Conditioned Arising and the Four Noble Truths

Developing an academic understanding of Conditioned Arising necessarily also involves developing an academic understanding of the Four Noble Truths or what Peter Harvey has translated as the four True Realities for the Spiritually Ennobled (Harvey, 2013, pp. 50-52).  While the concept of Conditioned Arising most closely relates to the second Truth – the origin of dukkha, it does relate less directly to the other three Truths as well.  Bearing this relationship in mind, understanding Conditioned Arising is the beginning of a process leading to the ending of ignorance and moving on to complete liberation from Saṃsāra.  It is deemed only a beginning because academic understanding on its own is not complete.  It provides the basis upon which we may form a viewpoint (correct or incorrect), but the goal is “to replace viewpoint with direct seeing (Harvey, p. 64).”  With the exception of Nirvāṇa, everything is explained by Conditioned Arising.  Academic pursuits fall within this domain and therefore offer no relief therefrom. 

“Conditioned Arising, then, is a process which can only operate in ignorance of itself.  Once a person fully understands it, it can be stopped.  The ‘ignorance’ referred to is not lack of information, but a more deep-seated misperception of reality, which can only be destroyed by direct meditative insight (Harvey, p. 67).”

We see then that in addition to understanding the Dharma, we need meditation to develop true insight and wisdom.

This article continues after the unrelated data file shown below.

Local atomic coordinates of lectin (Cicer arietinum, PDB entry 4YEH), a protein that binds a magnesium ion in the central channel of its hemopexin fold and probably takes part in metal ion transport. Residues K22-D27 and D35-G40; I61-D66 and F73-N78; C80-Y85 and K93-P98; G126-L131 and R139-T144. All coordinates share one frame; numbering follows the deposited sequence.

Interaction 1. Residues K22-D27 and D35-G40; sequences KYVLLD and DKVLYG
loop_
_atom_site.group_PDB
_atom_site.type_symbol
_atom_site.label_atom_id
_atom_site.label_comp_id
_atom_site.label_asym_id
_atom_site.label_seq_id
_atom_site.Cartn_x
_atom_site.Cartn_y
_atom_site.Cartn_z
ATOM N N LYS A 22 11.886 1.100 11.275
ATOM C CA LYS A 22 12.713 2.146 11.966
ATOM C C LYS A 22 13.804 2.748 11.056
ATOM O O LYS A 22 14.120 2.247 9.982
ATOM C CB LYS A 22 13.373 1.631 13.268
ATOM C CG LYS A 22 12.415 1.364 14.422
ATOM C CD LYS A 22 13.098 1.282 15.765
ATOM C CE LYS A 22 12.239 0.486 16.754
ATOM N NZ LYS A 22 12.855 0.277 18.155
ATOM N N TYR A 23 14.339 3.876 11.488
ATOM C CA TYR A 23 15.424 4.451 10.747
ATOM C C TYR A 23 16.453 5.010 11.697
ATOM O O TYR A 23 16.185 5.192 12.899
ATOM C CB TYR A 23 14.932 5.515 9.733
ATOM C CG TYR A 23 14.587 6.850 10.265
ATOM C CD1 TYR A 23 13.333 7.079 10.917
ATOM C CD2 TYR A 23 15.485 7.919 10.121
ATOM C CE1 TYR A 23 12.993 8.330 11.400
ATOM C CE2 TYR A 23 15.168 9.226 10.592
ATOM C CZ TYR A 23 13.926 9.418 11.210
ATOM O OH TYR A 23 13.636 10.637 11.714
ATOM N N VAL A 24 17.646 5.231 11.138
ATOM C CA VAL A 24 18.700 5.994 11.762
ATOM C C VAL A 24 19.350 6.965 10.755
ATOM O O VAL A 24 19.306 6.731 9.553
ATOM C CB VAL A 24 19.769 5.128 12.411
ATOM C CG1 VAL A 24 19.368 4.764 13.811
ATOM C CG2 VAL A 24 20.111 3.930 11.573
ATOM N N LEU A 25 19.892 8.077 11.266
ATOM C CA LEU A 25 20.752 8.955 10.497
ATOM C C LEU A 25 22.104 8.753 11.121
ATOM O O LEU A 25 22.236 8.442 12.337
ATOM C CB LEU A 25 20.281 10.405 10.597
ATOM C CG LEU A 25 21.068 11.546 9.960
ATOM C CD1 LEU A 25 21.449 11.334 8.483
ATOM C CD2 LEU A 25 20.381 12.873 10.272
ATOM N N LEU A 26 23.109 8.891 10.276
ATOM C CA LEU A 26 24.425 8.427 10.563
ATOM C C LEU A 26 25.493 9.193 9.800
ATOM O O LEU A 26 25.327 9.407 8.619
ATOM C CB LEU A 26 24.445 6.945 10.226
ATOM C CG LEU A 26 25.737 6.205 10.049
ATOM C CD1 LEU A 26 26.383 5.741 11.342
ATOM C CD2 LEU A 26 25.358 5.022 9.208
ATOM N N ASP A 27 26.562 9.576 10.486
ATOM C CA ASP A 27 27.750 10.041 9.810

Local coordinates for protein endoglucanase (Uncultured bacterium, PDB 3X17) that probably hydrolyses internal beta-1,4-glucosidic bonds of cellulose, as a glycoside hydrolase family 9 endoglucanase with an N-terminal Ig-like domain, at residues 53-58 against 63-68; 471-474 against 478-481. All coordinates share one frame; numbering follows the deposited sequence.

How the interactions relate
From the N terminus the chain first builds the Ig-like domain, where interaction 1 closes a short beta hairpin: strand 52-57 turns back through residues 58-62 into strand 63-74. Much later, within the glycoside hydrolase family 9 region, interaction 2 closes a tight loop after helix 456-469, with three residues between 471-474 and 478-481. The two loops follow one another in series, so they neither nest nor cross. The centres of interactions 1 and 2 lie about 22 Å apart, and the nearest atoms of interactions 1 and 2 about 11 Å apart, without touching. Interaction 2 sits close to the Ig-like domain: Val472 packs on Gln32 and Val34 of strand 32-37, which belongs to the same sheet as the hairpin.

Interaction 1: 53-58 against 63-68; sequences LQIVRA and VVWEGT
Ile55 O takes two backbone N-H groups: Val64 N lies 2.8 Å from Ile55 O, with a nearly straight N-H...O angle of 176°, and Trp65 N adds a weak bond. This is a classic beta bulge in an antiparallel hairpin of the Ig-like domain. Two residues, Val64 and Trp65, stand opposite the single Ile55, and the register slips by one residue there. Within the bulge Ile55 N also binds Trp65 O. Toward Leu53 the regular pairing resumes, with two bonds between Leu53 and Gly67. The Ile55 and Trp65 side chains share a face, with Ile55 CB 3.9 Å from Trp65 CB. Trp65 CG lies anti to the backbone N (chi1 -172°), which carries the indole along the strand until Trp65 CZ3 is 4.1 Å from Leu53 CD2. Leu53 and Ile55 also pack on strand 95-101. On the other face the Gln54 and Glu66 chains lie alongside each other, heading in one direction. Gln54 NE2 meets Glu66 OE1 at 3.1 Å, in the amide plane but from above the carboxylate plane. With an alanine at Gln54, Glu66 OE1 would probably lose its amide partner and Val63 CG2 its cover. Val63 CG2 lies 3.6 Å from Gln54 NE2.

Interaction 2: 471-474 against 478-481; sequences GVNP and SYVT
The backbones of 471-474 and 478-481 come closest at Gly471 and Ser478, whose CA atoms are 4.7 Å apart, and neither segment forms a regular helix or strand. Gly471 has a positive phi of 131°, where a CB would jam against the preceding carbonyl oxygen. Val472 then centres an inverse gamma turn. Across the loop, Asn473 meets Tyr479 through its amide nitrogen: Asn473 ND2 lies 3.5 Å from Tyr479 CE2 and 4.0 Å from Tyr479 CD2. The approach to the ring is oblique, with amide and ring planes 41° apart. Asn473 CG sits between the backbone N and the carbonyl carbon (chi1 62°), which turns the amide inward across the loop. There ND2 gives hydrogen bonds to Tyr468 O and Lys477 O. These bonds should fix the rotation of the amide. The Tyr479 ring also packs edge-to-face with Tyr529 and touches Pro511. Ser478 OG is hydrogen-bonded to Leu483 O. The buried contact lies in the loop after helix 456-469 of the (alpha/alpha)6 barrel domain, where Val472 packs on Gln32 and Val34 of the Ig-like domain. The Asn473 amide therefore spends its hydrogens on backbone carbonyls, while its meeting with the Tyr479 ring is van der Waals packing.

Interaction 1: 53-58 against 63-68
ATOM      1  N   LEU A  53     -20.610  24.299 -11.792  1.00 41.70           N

Conditioned Arising can be explained by its most common teaching, namely the twelve nidānas.  It should be noted however that other teachings on this topic and indeed variations of the twelve (or more, or fewer) nidānas exist as well (Gethin, 1998, p. 149).  The twelve are however the most familiar and are represented visually on the outer circumference of the wheel of life (Bhavacakra).  The Bhavacakra depicts saṃsāra in its entirety within the grips of Mara.  The teaching itself leads to a middle way mode of practice, avoiding the extremes of eternalism/annihilationism and substantialism/nihilism (Harvey, p.72).  Conditioned Arising is also directional, in that, as we follow it along in one direction one is lead to the origin of dukkha.  Alternatively, moving through the links in the other direction leads one to the interruption and ultimately the termination thereof. (Gethin, p. 159)

To return to the Four Noble Truths, or more specifically the Noble Eightfold Path, we find a comprehensive means by which saṃsāra may be overcome.  The Path includes right concentration as a necessary constituent.  Through right concentration one develops wisdom which allows one to use skillful means to break the individual links and thereby overcome the causal conditions of saṃsāra.  Without the prior knowledge of the twelve nidānas, meditation will still lead one to their understanding eventually, but knowledge without meditation will not lead to the development of the necessary wisdom.  Combining both education and meditation offers the most expedient means of spiritual development.

Dharma Instructor Robert Rosinski

References:

Gethin, Rupert (1998) The Foundations of Buddhism. Oxford: Oxford University Press

Harvey, Peter (2013) An Introduction to Buddhism: Teachings, History and Practices. 2nd Ed., Cambridge: Cambridge University Press

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